Micromanagers: Reasons Employees Can’t Stand You | #PeopleSkills

According to a Gallup study, micromanagers are poor-planning hypercritical bosses who are not involved very much with those they lead. Many are. Other micro-managers hover and employees wonder why they themselves came to work. This ruins productivity and morale. So here’s a stark look at why employees can’t stand you, the micromanaging bosses, and how to change the way you manage.



Micromanagers: Image is twisted wool under a microscope.

Micromanagers: Would you want to work for you? Image by john via Flickr Creative Commons License.

Image by john via Flickr Creative Commons License.


Micromanagers: Would You Want to Work for You?

Managers, to answer this question without bias, you must take a courageous look at how you manage.

Do you regularly …

  • Organize your thoughts in advance and communicate clearly? Wonderful. If not, you are a last-minute nudge micromanaging the chaos you create.

  • Identify employee talents/skills and rely on them? It requires you to share credit and also be ultimately responsible for failures. Bravo. If you can’t, you are micromanaging and disrespecting employees.

  • Empower employees with training and trust? Be available when they need guidance? Or pretend to empower but micromanage instead?

  • Applaud employees’ efforts and results? Fantastic if you are! Or do you point out mostly their mistakes and criticize them? You demoralize them and they can’t stand you.

  • Inspire them? This is the magic of leading morale for great results. Or do you micromanage on procedures and metrics? It makes you feel safe yet it beats employees down.


Micromanagers: Reflect on Your Impact

As you read through the above list, focus on the impact of micromanaging. You’ll notice these words and phrases: Last-minute, chaos, lack of trust, your comfort, criticism instead of applause, poor planning and communication, leading for metrics instead of leading people.

You likely have those you manage always trying to manage you! Huh? WOW. How absurd is this? In fact, it means that you have become not just A bottleneck. You have become THE bottleneck. No empowerment, horrible morale, and little chance for the employees to succeed. Would you want to work for you? I wouldn’t.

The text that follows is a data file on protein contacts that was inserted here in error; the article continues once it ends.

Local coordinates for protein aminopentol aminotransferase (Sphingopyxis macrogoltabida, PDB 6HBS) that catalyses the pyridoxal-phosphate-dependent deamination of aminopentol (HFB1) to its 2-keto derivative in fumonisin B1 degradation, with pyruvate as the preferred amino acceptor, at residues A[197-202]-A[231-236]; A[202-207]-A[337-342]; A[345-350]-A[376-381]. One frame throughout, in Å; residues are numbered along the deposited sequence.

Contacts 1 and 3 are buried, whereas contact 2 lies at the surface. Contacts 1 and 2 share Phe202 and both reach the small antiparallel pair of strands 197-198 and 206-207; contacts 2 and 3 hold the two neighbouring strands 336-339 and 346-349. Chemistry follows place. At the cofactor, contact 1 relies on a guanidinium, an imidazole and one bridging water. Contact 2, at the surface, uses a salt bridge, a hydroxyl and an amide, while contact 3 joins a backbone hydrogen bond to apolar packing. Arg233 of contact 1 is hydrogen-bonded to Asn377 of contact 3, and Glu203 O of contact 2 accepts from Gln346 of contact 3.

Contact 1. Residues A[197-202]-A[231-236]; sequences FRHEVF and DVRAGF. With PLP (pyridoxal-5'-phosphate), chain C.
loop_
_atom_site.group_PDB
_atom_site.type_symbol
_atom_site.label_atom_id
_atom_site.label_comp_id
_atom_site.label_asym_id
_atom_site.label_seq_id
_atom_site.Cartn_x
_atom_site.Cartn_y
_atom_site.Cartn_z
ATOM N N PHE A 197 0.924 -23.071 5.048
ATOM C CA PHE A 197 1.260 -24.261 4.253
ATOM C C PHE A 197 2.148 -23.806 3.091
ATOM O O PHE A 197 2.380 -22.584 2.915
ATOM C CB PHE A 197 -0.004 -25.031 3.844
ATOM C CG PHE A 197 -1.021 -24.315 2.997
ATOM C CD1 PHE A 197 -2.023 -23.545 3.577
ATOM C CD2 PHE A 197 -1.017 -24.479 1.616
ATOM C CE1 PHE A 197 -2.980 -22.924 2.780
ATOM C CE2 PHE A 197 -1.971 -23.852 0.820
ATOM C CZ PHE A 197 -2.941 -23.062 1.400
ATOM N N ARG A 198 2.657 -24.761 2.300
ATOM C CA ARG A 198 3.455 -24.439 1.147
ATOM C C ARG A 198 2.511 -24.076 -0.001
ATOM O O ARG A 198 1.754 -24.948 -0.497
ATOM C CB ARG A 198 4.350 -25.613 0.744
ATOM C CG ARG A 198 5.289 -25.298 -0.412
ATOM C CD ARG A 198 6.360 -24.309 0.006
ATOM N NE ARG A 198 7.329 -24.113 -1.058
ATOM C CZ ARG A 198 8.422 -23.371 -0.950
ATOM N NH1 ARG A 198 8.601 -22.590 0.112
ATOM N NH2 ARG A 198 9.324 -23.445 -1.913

Why Do New Managers Start Out Micromanaging?

Because they …

  1. Lack the big picture. They go from one issue to the next as they learn the scope of the job. This gives the impression they are micromanaging. To prevent this, ask experienced employees to brief you on their work, goals, and results. Ask them what obstacles are in the way of success. Help them remove the obstacles. That’s where you will buoy their morale and productivity.

  2. Are insecure about their new promotion and want employees to show them respect. I cringe when I see this happening. I feel for the insecure manager and the employees. Instead of this painful behavior, tell employees straight out that you value what they do well. Let them know your role is to plan, guide, foresee trouble, help prevent it, empower, and facilitate success. If you don’t, you will confuse not being in charge every minute with not being respected.


Micromanagers: Last Minute Struggle

If you struggle with planning and organizing and training courses haven’t helped you, tap an employee with this talent to assist you. You don’t have to be perfect to avoid micromanaging. You have to be honest with yourself and tap the talents you don’t have.

From my professional experience to your success,
Kate Nasser, The People Skills Coach™

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Exceptional Employee Empowerment: Keep Your Expertise Available!

©2021 Kate Nasser, CAS, Inc. Somerville, NJ. I appreciate your sharing the link to this post on your social streams. However, if you want to re-post or republish the content of this post, please email info@katenasser.com for permission and guidelines. Thank you for respecting intellectual capital.


Kate Nasser, The People Skills Coach™, delivers coaching, consulting, training, and keynotes on leading change, employee engagement, teamwork, and delivering the ultimate customer service. She turns interaction obstacles into interpersonal success. See this site for workshop outlines, keynote footage, and customer results.

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